To put this in the spirit of the Apostle Peter: Are we ready to follow Jesus and suffer as he did?  Are we willing to stop our striving, manifested through constant movement, and embrace the Holy Saturday of solitude, silence, stillness with its contemplation and embrace of suffering?  Will you and I have sense enough to pray?  Will we practice a Christian counter-cultural shift and face the ridicule of friends so that we might take some much-needed time to be with Jesus in the tomb?  Or are we so antsy and anxious that we just want to leap into Easter with no solidarity with our Lord in the grave?

You may think I’m being a bit too hard or harsh or cold…. That’s because Jesus is cold. He has a bonified cold dead body. It’s no fake death. There’s no “swoon theory” here, as if Christ only passed-out and did a weird divine fainting spell. Nope. He’s dead. And if you and I want to live with Jesus, we must die with Jesus. 

Anyone who tries to promise new life apart from journeying with Jesus into the grave is a spiritual charlatan.  Only through death can there be life. 

On this Holy Saturday, let’s intentionally slow down, do less, give ourselves a large chunk of unstructured time, and put aside routine matters. Fill the time with unfettered access to God in Christ. Slowly read the Gospel accounts of Christ’s death and burial. Read the book of 1 Peter. Allow prayers to arise from the careful and mindful reading of Scripture. Feel the solidarity with Jesus, journey with him along the way from life to death… so that there might be a truly glorious resurrection filled with abundant life and flourishing – a life that doesn’t need hedonism and workaholism to feel happy and significant.

May you die well so that you might live well.

Loving Lord Jesus, today all is silent. You died a horrific death and gave incredible mercy from your wounded heart. Now you rest in the tomb as the soldiers keep vigil. I also keep vigil, although in a quite different way. I know this day doesn’t last forever; there is tremendous glory coming. Yet, for now I sit quietly mourning your death. Assist me, God Almighty, to enter the sorrow and the silence of this Holy Saturday. Today, help me to wait patiently and to sit with this constellation of emotions swirling around my heart. As I keep this sacred vigil, fill me with hope – not only looking forward to the celebration of your Resurrection – yet also to anticipate the hope of my own share in the new life you offer, as you lay lifeless and still. May your rest transform the brokenness of my own soul, my weaknesses, and my sin. I express my trust, O God, in your mighty power to do all things through Jesus Christ, my Lord, your beloved Son, who lives and reigns with you and the Holy Spirit, one God, now and forever. Amen.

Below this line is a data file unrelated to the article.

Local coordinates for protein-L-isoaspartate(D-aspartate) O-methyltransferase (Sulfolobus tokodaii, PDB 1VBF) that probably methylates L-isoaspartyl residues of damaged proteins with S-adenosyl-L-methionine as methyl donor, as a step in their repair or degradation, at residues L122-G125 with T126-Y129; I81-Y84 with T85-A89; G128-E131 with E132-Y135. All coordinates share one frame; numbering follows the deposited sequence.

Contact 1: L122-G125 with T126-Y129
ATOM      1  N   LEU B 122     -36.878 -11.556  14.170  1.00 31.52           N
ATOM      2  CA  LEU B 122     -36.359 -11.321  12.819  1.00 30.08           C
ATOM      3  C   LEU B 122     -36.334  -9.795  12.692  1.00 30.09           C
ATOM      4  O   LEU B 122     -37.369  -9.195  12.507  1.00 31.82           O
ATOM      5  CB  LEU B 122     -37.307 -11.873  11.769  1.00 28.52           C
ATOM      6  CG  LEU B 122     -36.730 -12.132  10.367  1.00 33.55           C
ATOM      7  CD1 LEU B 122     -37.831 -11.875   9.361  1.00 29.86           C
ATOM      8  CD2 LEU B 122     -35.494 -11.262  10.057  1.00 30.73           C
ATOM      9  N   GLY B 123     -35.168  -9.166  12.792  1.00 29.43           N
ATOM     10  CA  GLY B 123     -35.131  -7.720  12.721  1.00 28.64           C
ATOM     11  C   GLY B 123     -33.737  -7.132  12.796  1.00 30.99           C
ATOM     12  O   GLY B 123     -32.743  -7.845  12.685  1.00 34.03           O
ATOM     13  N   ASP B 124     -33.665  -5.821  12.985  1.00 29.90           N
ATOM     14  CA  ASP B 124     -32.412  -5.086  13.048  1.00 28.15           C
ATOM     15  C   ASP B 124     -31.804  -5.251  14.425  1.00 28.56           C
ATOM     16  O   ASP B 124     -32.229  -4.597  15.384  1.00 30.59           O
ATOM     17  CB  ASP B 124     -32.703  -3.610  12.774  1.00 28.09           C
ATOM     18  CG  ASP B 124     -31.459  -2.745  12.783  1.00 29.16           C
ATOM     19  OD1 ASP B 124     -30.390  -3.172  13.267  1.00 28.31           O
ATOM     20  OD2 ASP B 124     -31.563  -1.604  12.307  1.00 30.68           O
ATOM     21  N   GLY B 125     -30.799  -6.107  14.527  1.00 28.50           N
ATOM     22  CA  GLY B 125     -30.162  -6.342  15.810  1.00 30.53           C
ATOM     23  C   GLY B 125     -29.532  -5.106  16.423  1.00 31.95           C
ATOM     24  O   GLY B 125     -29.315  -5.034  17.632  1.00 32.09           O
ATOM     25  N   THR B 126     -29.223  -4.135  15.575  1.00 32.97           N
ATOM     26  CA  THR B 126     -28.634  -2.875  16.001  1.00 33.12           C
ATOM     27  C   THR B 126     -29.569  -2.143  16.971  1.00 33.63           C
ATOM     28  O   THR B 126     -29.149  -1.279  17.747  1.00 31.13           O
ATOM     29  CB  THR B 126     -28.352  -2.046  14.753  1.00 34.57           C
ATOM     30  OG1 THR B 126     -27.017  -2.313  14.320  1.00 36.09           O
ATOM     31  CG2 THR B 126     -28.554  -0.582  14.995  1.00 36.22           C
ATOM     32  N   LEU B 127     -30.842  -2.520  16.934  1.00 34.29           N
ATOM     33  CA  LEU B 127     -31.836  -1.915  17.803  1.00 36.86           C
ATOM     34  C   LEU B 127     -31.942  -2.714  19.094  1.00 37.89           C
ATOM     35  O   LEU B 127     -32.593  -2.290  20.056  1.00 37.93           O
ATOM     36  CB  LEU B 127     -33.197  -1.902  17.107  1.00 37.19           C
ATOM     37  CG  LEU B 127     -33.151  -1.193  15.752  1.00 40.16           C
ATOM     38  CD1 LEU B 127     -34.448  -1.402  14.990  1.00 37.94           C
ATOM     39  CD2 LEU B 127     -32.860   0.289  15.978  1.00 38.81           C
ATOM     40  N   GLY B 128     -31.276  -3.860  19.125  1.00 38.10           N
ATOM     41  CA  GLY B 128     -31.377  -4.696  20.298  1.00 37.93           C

Hebrews 11:23-29 – Taking the Long View

Enslavement of the Israelites

By faith Moses’ parents hid him for three months after he was born, because they saw he was no ordinary child, and they were not afraid of the king’s edict.

By faith Moses, when he had grown up, refused to be known as the son of Pharaoh’s daughter. He chose to be mistreated along with the people of God rather than to enjoy the fleeting pleasures of sin. He regarded disgrace for the sake of Christ as of greater value than the treasures of Egypt because he was looking ahead to his reward. By faith he left Egypt, not fearing the king’s anger; he persevered because he saw him who is invisible. By faith he kept the Passover and the application of blood, so that the destroyer of the firstborn would not touch the firstborn of Israel.